13 Joseph Butler, op cit. p. 219:

Every bias, instinct, propension within, is a natural part of our nature, but not the whole: add to those the superior faculty, whose office it is to adjust, manage, and preside over them, and take in this its natural superiority, and you complete the idea of human nature.

14 Ibid. p. 211:

If by following nature were meant only acting as we please, it would indeed be ridiculous to speak of nature as any guide in morals: nay the very mention of deviating from nature would be absurd; and the mention of following it, when spoken by way of distinction, would absolutely have no meaning. For did ever any one act otherwise than as he pleased?

15 Frances Hutcheson, op cit. p. 119:

And this Sense, like our other Senses, tho counter-acted from Motives of external Advantage, which are stronger than it, ceases not to operate, but has Strength enough to make us uneasy and dissatisfied with our selves,...

16 John Balguy, British Moralists Volume 2 p. 61:

...It seems an insuperable Difficulty in our Author's Scheme, that Virtue appears in it to be of an arbitrary and positive Nature, as entirely depending upon Instincts, that might originally have been otherwise, or even contrary to what they now are, and may at any time be altered or inverted, if the Creator pleases.

17 In Reason and Right p. 3, W. D. Hudson presented Richard Price's criticism of Frances Hutcheson's moral sense philosophy this way:

Just as God might have made us other than we are so that what tastes sweet to us now would have tasted bitter and what looks beautiful would have looked ugly; so, if the moral faculty is a sense, God might conceivably have made us such that what we now judge to be right we should have judged to be wrong or vice versa. Our moral judgments, on this view, are determined by a contingent fact about the constitution of our minds and, therefore, can have no necessity. Nor can they have any objectivity.

18 Does the following quotation support free will or determinism?

We have preferences; we make choices; we perform actions. Our preferences are determined by being ours, not someone else's. Our choices are determined by following upon our preferences. Our actions are determined by following on our choices. This is determinism, but it is also freedom: my freedom to do what I prefer, what I choose, what I will, which is surely the only kind of freedom that is intelligible.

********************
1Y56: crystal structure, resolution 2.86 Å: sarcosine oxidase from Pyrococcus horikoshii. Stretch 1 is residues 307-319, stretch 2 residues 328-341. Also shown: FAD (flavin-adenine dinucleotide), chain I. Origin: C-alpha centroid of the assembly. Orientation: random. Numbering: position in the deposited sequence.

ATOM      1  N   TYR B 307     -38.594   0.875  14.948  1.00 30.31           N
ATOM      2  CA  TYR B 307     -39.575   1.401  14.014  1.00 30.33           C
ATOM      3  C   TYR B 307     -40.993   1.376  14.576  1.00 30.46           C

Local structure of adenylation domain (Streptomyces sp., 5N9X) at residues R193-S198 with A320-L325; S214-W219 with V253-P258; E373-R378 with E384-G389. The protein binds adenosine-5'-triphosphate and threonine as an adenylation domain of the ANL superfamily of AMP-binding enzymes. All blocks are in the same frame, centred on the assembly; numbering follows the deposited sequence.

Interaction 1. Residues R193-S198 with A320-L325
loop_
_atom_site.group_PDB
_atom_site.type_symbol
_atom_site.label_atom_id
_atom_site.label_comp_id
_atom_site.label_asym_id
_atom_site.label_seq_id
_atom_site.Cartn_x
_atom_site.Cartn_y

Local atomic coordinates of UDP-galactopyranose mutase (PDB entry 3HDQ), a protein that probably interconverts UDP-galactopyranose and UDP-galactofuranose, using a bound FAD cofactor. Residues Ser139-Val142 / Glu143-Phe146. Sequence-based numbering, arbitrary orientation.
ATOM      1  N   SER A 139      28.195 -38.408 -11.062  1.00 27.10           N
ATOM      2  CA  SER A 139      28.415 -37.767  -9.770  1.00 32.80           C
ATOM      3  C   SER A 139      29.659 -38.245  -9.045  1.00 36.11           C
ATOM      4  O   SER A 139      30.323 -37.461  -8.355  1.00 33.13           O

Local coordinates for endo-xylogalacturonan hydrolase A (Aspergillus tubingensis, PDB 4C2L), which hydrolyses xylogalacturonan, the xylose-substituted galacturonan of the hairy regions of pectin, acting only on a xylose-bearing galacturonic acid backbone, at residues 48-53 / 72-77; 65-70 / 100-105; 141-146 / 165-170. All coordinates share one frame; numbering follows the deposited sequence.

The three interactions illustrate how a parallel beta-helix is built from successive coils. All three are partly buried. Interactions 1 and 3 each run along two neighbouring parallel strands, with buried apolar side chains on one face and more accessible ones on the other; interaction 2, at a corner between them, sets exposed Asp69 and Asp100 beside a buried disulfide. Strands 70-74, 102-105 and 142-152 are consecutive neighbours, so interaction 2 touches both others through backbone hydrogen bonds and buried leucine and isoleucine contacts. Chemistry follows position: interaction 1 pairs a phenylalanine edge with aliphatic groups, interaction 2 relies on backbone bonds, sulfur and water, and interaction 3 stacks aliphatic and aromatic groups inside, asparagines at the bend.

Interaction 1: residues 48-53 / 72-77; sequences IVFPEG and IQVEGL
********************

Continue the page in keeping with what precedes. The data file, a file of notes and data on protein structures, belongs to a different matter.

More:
Some thinkers would classify this statement (W. D. Hudson, Reason and Right p. 149) as a description of what is meant by free will. Others would classify it as a description of determinism in human actions. It is more important to recognize the truth of his statement than to agree on a name for the idea it describes.

19 Michael Levin, Why Race Matters p. 211.

20 Michael Levin, Why Race Matters p. 172.

21 Richard Price's position (in W. D. Hudson's Reason and Right p. 175) makes more sense than Kant's position on this question:

Like Aristotle, Price believes that happiness goes with virtue; indeed, that a man is not really good unless he is happy, i.e. unless he takes pleasure in virtuous activity. He dismisses the view that if we delight in virtue, our virtue is less disinterested and therefore less virtuous. This delight arises from acting from the motive of regard for rectitude. It is "scarcely in our power," says Price, to act from one motive (desire for this delight) in order to have the pleasure of reflecting that we acted from another (regard for rectitude).

22 James Rachels, Created from Animals, p.s. 78-79.

23 Ibid. p. 79.

24 Richard Price attacked a belief held by no one when he wrote the following lines:

If a person can justly be styled virtuous and praise worthy, when he never reflects upon virtue, and the reason of his acting is not from any consideration of it, intelligence certainly is not necessary to moral agency, and brutes are full as capable of virtue and moral merit as we are. (British Moralists Volume 2 p. 182.)
But instinctive benevolence is no principle of virtue, nor any actions flowing from it virtuous. (British Moralists Volume 2 p. 183.)

25 Francis Hutcheson was a leading sentimentalist philosopher who based his moral philosophy on the sentiment of benevolence. He recognized the role of reason in choosing the means for achieving our instinctive ends:

If it be said, "that Actions from Instinct, are not the Effect of Prudence and Choice;" this Objection holds full as strongly against Actions which flow from Self-Love; since the use of our Reason is a requisite to find the proper means of promoting public Good, as private Good. As it must be an Instinct, or a Determination previous to Reason, which makes us pursue private Good, as well as public Good, as our End; there is the same occasion for Prudence and Choice, in the Election of proper Means for promoting either. (British Moralists Volume 1 p. 116.)